Thursday, November 13, 2008

Bronze Age village discovered in North-West Romania

Details of a wooden structure

BUCHAREST, Nov. 5 -- A village established in the Bronze Age has been recently discovered near Zalau town, northwestern Romania, the official Agerpres news agency reported on Wednesday.

The discovery was made following an archaeological discharge relating to 2 square kilometers in Recea, close to Zalau.

"It is for the fist time in Transylvania, central-western region of Romania, when a village dating back to the Bronze Age is completely examined," said Ioan Bejinariu, the archaeologist of the History and Art Museum in Zalau.

"Only by conducting digging works on large areas of land can one have an overview of a location," said Bejinariu who is in charge of this site. "The village consists of eight houses built in the upper region of a hill on two almost parallel rows. Pits were found near the houses used for supplies' storage," he added.

As many as 124 archaeological sites were found, including houses, graves, supplies' pits or ovens, as well as two human skeletons dating back to several historical periods starting with 1500-1300 B.C. and up to the 3rd and 4th C A.D., Bejinariu informed.

In addition to the location originating in the Bronze Age, a well-preserved pottery kiln was discovered on the Sulduba valley, dating back to the 3rd and 4th C A.D. According to Ioan Bejinariu, the oven confirms the region used to be populated by sedentary people in that period.

Archaeology - ROMANIA

Monthly Update - August 2007

This year, due to the fact that another house was being built in the area, the archaeologists had to do some salvation diggings. A team led by prof. dr. Horea Pop, from Zalau County History and Art Museum was commissioned on the dig. It was the second time we have cooperated with dr. Pop, who is a specialist of the Dacian period.

The team opened a section - 17 meters long and 4 meters wide, oriented S to N - on one of the terraces on the hill. We discovered the first archeological complex at the depth of 2.50 - 2.65 metres. There were three stages of construction and around 14 archeological complexes: pit holes, houses, fire places, ovens and a lot of artifacts.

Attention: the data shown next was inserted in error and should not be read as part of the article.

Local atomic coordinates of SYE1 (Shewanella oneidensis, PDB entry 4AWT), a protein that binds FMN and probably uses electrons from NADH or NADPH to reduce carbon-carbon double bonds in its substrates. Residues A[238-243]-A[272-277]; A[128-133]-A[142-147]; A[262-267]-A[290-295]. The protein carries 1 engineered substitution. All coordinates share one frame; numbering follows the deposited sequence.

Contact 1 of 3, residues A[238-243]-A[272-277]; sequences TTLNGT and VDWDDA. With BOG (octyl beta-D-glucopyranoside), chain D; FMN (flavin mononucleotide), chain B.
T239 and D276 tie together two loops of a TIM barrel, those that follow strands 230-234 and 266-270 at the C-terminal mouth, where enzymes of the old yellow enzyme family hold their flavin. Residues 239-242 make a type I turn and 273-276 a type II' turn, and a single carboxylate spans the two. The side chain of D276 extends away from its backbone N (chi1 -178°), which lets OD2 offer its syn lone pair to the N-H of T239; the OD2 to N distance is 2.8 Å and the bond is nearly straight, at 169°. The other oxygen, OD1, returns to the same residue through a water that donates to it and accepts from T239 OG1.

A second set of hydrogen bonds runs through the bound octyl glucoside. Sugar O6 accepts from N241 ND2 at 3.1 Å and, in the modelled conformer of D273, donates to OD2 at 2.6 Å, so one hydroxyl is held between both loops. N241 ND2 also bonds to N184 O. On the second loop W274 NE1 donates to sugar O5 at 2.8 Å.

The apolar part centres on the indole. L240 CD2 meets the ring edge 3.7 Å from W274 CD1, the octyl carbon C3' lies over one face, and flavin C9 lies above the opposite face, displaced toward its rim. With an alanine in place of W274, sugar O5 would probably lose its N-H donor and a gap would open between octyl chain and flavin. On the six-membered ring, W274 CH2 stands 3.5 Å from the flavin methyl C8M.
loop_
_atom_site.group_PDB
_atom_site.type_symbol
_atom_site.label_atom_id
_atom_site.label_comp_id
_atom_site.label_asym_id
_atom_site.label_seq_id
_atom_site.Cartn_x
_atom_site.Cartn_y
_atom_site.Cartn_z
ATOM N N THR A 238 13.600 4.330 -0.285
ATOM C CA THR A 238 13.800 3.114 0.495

Most of the pit holes were used for provision storing at the beginning but later on they were not suitable for storing food anymore, so they were transformed into garbage holes. Inside the houses, we found remains of hand-made Dacian pottery, animal bones, ash and burn wood. We also discovered hand and wheel-made Dacian pottery around ovens.

One of the houses we dug out had a surface of around 10 per 9 meters, separated in at least 4 rooms. Three of the rooms had each a fire place. in the forth one The slope of the terrace had destroyed a part of the fourth room, so it's possible that it too had had an oven. One of the walls was so well preserved that we even found some of its wooden structure. Inside of the house we discovere Dacian hand made and wheel made ceramic and also Celtic ceramic from the 1st century B.C.

The most interesting discovery was in room number 4, and it consisted of a small pottery statue of a woman, as shown by the small triangle made in the pubic area. It is the second one discovered in this part of Romania. The figurine has eyes, nose, mouth, 2 arms and 2 small legs. The neck and breasts are missing.


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